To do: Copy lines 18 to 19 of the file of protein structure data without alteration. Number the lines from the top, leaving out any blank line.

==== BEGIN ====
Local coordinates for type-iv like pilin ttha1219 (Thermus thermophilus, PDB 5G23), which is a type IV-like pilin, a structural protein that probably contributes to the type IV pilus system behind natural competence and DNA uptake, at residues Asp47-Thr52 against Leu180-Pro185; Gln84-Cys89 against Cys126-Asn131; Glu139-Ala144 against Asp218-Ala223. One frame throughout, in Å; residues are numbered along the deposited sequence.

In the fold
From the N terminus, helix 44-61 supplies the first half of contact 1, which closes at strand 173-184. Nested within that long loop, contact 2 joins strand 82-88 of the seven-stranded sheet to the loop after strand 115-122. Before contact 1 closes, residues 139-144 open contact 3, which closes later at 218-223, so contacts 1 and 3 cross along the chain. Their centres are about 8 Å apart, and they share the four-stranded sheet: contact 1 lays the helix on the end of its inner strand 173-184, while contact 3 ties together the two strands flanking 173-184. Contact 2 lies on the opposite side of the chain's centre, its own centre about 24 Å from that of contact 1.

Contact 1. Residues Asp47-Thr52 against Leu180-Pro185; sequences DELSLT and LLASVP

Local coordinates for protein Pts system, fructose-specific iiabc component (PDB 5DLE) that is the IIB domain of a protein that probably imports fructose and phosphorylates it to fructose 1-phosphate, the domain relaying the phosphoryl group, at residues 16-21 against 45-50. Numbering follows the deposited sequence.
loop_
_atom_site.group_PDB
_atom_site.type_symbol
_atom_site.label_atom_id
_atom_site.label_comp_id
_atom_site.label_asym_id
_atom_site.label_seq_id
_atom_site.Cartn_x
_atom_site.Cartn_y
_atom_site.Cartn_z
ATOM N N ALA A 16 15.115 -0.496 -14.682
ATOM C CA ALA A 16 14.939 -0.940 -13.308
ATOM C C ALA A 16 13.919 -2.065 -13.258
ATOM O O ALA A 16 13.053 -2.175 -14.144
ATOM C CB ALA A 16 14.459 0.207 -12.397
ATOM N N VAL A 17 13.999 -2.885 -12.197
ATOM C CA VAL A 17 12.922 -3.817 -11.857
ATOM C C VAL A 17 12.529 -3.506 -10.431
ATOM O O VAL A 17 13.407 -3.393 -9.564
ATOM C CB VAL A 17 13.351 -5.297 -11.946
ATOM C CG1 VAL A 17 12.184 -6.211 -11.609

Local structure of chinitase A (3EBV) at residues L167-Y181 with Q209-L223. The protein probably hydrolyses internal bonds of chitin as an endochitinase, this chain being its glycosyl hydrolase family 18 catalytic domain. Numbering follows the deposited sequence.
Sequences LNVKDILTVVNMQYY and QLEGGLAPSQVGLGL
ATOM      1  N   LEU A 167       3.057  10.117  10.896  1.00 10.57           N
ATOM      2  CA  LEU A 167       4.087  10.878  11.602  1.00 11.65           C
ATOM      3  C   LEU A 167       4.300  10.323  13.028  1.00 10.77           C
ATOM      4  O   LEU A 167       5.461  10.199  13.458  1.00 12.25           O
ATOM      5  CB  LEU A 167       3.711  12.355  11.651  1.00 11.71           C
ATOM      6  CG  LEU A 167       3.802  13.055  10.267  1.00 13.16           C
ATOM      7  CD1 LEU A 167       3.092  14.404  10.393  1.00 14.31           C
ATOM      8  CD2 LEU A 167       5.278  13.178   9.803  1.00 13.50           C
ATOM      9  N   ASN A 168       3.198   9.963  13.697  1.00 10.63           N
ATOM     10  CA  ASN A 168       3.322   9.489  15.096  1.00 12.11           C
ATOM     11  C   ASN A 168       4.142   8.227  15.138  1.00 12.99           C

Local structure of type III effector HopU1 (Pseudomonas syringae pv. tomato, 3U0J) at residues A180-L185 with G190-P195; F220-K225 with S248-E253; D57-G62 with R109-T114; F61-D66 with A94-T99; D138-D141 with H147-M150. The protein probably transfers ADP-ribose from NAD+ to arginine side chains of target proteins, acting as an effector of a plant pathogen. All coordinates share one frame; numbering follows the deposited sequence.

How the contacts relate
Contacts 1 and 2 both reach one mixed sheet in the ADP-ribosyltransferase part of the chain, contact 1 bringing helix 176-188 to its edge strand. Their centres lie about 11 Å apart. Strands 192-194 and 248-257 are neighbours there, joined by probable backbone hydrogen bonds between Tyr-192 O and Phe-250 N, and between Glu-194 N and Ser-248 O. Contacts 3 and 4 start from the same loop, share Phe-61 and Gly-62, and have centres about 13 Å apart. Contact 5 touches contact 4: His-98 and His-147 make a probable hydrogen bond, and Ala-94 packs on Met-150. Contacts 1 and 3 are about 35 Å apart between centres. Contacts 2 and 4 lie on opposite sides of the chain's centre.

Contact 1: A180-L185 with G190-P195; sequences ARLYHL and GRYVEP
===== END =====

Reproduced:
ATOM C C ALA A 16 13.919 -2.065 -13.258
ATOM O O ALA A 16 13.053 -2.175 -14.144